**Research article**
18 Jan 2021

**Research article** | 18 Jan 2021

# Stratospheric ozone and quasi-biennial oscillation (QBO) interaction with the tropical troposphere on intraseasonal and interannual timescales: a normal-mode perspective

Breno Raphaldini André S. W. Teruya Pedro Leite da Silva Dias Lucas Massaroppe and Daniel Yasumasa Takahashi

^{1},

^{1},

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**Breno Raphaldini et al.**Breno Raphaldini André S. W. Teruya Pedro Leite da Silva Dias Lucas Massaroppe and Daniel Yasumasa Takahashi

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^{1},

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^{1}Department of Atmospheric Sciences, University of São Paulo, São Paulo, Brazil^{2}Instituto do Cérebro, Federal University of Rio Grande do Norte, Natal, Brazil

^{1}Department of Atmospheric Sciences, University of São Paulo, São Paulo, Brazil^{2}Instituto do Cérebro, Federal University of Rio Grande do Norte, Natal, Brazil

**Correspondence**: Breno Raphaldini (brenorfs@gmail.com)

**Correspondence**: Breno Raphaldini (brenorfs@gmail.com)

Received: 01 Jul 2020 – Discussion started: 15 Jul 2020 – Revised: 08 Nov 2020 – Accepted: 18 Nov 2020 – Published: 18 Jan 2021

The Madden–Julian oscillation (MJO) is the main controller of the weather in the tropics on intraseasonal timescales, and recent research provides evidence that the quasi-biennial oscillation (QBO) influences the MJO interannual variability. However, the physical mechanisms behind this interaction are not completely understood. Recent studies on the normal-mode structure of the MJO indicate the contribution of global-scale Kelvin and Rossby waves. In this study we test whether these MJO-related normal modes are affected by the QBO and stratospheric ozone. The partial directed coherence method was used and enabled us to probe the direction and frequency of the interactions. It was found that equatorial stratospheric ozone and stratospheric zonal winds are connected with the MJO at periods of 1–2 months and 1.5–2.5 years. We explore the role of normal-mode interactions behind the stratosphere–troposphere coupling by performing a linear regression between the MJO–QBO indices and the amplitudes of the normal modes of the atmosphere obtained by projections on a normal-mode basis using ERA-Interim reanalysis data. The MJO is dominated by symmetric Rossby modes but is also influenced by Kelvin and asymmetric Rossby modes. The QBO is mostly explained by westward-propagating inertio-gravity waves and asymmetric Rossby waves. We explore the previous results by identifying interactions between those modes and between the modes and the ozone concentration. In particular, westward inertio-gravity waves, associated with the QBO, influence the MJO on interannual timescales. MJO-related modes, such as Kelvin waves and Rossby waves with a symmetric wind structure with respect to the Equator, are shown to have significantly different dynamics during MJO events depending on the phase of the QBO.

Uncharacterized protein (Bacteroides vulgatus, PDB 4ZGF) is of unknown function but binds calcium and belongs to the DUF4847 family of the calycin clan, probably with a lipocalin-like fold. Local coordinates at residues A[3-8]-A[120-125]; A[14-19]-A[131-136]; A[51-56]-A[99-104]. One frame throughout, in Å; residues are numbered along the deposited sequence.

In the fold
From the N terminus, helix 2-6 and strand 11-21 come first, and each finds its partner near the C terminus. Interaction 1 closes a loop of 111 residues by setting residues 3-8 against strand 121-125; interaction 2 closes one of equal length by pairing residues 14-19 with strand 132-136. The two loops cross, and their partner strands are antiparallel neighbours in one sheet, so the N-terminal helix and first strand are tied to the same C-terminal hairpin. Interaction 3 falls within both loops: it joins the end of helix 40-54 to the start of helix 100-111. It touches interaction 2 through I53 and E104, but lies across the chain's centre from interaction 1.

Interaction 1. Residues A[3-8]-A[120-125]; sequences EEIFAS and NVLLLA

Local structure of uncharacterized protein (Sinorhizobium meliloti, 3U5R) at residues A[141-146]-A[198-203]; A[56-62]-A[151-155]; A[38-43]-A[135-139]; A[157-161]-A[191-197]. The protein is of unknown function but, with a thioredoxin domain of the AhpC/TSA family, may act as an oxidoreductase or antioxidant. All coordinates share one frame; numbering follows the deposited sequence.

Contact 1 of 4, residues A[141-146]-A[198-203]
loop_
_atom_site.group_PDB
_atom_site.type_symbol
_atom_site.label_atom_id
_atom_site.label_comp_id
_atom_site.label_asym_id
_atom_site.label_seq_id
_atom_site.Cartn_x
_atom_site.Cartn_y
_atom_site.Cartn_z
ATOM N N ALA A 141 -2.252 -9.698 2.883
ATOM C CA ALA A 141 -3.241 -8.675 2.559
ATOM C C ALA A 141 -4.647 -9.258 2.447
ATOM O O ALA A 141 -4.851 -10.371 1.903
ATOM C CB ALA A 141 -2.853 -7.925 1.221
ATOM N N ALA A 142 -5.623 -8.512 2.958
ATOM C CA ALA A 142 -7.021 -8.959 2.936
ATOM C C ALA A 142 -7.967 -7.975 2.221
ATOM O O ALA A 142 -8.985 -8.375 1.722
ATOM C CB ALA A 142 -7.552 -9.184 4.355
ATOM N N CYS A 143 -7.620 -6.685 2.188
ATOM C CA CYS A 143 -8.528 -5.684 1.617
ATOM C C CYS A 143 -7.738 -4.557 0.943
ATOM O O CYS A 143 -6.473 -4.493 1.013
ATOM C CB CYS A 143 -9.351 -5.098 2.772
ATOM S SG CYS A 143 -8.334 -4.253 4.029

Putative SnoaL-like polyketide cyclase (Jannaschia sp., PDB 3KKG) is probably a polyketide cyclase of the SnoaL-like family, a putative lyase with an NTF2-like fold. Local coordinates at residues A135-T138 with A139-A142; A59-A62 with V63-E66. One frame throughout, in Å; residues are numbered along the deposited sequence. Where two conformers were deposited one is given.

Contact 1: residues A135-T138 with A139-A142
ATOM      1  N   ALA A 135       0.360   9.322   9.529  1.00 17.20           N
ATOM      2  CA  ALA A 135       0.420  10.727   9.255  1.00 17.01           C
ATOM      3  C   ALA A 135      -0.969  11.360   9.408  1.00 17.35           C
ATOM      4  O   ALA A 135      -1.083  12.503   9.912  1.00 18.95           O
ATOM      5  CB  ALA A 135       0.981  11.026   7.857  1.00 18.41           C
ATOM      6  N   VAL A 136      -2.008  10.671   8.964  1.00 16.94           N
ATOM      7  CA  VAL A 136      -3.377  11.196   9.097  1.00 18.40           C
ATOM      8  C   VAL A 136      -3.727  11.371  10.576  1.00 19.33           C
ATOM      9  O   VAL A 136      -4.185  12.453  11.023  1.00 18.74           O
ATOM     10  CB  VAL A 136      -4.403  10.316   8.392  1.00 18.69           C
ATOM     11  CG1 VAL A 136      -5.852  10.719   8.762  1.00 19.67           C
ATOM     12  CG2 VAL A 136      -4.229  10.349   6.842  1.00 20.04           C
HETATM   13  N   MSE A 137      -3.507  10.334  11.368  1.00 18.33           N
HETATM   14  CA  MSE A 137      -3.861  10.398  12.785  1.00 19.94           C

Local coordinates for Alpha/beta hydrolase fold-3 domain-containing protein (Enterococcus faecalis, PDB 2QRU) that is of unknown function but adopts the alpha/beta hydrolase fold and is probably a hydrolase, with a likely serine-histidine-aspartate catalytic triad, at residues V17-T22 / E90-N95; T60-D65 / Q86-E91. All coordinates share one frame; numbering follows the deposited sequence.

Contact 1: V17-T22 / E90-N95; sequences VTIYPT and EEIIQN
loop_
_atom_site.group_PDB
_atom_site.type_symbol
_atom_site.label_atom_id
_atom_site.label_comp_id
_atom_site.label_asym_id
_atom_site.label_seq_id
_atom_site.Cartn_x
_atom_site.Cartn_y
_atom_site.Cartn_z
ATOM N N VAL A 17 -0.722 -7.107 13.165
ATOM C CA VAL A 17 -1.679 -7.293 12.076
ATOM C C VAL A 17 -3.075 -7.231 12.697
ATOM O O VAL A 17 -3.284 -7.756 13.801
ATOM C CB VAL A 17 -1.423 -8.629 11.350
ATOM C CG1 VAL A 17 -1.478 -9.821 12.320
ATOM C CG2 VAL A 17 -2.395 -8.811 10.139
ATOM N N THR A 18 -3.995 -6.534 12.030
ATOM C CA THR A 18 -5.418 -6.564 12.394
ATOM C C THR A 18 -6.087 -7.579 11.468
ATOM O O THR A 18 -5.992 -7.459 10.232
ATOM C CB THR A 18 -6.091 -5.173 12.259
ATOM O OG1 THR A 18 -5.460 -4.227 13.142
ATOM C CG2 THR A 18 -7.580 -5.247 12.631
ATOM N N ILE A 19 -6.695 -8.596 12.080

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The Madden–Julian oscillation (MJO) and the quasi-biennial oscillation (QBO) are two of the main elements of atmospheric low-frequency variability in the tropics. The MJO acts on intraseasonal timescales on the troposphere and impacts tropical monsoons, with global impacts (Zhang, 2005). The QBO manifests in the tropical stratosphere as a reversal of the zonal winds with descending cycles with a mean period of 28 months, also with important impacts on the global circulation of the atmosphere (Holton and Tan, 1980). Both are important players for the Earth system's weather and climate. Causal relationships between such processes and the physical mechanisms behind their interaction are active research topics (Zhang and Zhang, 2018).